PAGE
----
Hi. I've been racking my brains a little longer than I anticipated on this question from section 1.2 of Velleman's "How to Prove It".
13. Use the first DeMorgan's Law and the double negation law to derive the second DeMorgan's Law.
After trying various starting combinations of P and Q and attempting to use the first DeMorgan's Law [(P and Q)' <-> P' or Q'], I've hit a brick wall in finding a workable starting point. Any and all help will be greatly appreciated. Thanks!
I came across the same problem, but produced a different derivation. Can anyone verify it?
*below, the double arrow "<--->" is used to denote equivalent statements
By hypothesis, we have ¬(P ∧ Q) <---> ¬P ∨ ¬Q. If we replace each occurrance of P with ¬P and replace each occurrance of Q with ¬Q, we obtain: ¬(¬P ∧ ¬Q) <---> ¬(¬P) ∨ ¬(¬Q). This expression becomes ¬(¬P ∧ ¬Q) <---> P ∨ Q by using the double negation law on the right-hand side. Since the two expressions on either side of the double arrow are equivalent, their negations are equivalent, so ¬¬(¬P ∧ ¬Q) <---> ¬(P ∨ Q). Lastly, using double negation once again: ¬P ∧ ¬Q <---> ¬(P ∨ Q), as desired.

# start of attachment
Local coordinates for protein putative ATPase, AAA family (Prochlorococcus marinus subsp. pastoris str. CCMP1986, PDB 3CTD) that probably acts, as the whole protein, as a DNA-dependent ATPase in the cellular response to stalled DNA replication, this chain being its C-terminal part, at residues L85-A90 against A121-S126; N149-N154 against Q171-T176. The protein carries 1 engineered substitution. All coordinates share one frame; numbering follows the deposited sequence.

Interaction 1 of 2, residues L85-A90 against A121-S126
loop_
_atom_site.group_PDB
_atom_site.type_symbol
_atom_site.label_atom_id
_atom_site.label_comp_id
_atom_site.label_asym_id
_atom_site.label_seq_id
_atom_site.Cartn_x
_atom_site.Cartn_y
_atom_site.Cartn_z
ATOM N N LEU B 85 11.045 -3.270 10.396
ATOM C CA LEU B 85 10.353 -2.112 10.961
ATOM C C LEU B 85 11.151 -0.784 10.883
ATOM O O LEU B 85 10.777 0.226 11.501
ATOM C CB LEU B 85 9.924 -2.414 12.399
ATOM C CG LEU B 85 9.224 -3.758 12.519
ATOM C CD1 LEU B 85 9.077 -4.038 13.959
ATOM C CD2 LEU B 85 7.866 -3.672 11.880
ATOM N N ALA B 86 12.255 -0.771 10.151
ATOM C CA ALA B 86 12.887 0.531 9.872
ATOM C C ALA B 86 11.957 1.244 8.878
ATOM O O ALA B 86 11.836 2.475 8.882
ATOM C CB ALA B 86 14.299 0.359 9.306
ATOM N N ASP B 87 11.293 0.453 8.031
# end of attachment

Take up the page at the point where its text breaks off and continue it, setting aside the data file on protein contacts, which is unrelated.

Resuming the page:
Math newbie here. I've been going over How To Prove It myself and came to this same question wondering how to prove it. I now feel like I know how, but I don't understand the comment above me about how the 2nd and 3rd posts are essentially the same derivation. To me, the second post is just proving the 1st law, not actually deriving the 2nd from the 1st which is what the third post seems to be doing. Any clarification would be appreciated.